The Co-op has had garden beds on the rooftop since 2012 when the Lena Karmel Unilodge building donated us the space. Though I’ve been a frequent Co-op volunteer, this is my first time visiting the garden beds I’ve heard so much about.
From the lobby of the Lena Karmel building, the lift takes us up to a large open rooftop space, bigger than I expected and covered in beds. Behind us are the clustered multi-storey buildings of other university residences and office blocks, and in front are views over the green spaces of the ANU campus, across to Black Mountain Tower and beyond.
Kristina introduces me to the other volunteers and gives me a quick tour of the space. The Lena Karmel residents have planted out the first few beds with flowering bushes, citrus trees, and vegetables, and the Co-op takes care of the last three beds. Kristina is a horticulturist who works in a market garden in the south of Canberra, and is volunteering at the Co-op to help get the beds into good shape. The start of spring is a great time to get your hands dirty and reinvigorate the garden, so Kristina has been organising regular working bees to get the beds into shape and prepared for a bumper summer crop.
The first bed I see is a huge tangle of rosemary bushes, some in full flower and covered with bees, and some in the process of being cleared by volunteers. The bed has been overrun, so we begin by clearing out some of the bushes to make space for summer vegetables. We find some native grasses growing between the bushes, and leave them in place.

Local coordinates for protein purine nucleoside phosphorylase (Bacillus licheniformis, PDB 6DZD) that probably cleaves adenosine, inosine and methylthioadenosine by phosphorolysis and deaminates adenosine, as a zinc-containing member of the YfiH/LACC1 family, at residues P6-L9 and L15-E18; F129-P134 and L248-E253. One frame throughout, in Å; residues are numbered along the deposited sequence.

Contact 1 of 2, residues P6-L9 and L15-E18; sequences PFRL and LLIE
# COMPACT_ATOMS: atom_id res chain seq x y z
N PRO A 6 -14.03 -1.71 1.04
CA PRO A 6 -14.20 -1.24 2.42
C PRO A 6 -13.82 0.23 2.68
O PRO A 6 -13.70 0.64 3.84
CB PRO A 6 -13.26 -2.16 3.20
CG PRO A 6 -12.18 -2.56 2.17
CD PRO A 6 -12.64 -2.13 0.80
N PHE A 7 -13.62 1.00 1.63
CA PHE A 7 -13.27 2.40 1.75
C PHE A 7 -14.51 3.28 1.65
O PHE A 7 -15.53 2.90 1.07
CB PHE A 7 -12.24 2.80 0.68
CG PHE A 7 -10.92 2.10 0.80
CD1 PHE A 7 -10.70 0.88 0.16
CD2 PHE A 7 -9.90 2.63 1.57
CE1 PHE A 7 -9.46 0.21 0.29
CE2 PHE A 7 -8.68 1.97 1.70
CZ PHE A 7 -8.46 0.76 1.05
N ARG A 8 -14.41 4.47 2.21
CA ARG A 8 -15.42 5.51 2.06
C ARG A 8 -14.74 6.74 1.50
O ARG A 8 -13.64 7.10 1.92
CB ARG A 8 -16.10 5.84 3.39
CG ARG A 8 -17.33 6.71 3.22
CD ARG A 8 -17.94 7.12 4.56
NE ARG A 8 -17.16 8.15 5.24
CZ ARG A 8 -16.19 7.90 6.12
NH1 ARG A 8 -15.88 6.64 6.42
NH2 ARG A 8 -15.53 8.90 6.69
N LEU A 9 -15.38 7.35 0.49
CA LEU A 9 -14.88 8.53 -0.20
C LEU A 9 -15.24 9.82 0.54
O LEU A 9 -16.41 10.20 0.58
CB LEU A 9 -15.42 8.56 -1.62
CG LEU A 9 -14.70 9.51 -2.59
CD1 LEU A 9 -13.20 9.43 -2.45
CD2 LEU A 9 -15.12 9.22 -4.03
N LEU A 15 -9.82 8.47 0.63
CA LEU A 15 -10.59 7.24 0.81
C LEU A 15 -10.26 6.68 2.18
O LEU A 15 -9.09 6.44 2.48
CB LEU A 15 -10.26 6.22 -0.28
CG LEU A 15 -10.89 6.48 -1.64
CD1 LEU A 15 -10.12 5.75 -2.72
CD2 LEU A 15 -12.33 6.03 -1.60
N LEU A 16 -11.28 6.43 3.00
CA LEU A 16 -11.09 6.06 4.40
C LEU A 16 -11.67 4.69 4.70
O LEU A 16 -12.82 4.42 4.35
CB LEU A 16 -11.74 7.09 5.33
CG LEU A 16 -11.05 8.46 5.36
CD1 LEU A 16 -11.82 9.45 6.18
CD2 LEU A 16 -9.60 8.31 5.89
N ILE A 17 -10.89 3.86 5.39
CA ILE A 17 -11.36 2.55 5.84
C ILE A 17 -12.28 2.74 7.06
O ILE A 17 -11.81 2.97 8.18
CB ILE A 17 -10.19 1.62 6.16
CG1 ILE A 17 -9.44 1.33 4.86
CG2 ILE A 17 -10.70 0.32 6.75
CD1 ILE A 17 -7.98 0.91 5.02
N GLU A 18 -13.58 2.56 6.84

The second garden bed — a little thinner than the others — is crowned with a lemon verbena bush, and has two big compost bins at either end. Kristina explains that the students use the bins for their food scraps. She’s working on signage to help use the compost bins correctly, as compost needs the right balance of nitrogen and carbon in order to process efficiently. A bin of dry leaves and grasses, ‘brown waste’, is set up next to the compost with which people can balance out the ‘green waste’, mostly food scraps. In the process, Kristina also helps me diagnose my own composting woes (too cold, too dry, and a poor balance of green and brown waste, in case you were wondering).
At the farther end of the rooftop, a few well-established olive trees provide shade for some extremely happy mint: a little too happy! Though a delicious and versatile herb, mint has a habit of taking over garden beds and will run wild if left unchecked. We clear some away to make space for summer vegetables. The plan is to have cucumbers and zucchini in this patch, which can be prolific producers in Canberra summers and should provide plenty of veggies for the Co-op shop and cafe.
As well as selling and cooking with the produce, there are plans to further involve the community in the Rooftop Garden through “Pick it, Cook it, Eat it – Together <3” program for international students, and through more working bees for anyone who wants to get their hands dirty and turn their thumbs a little greener!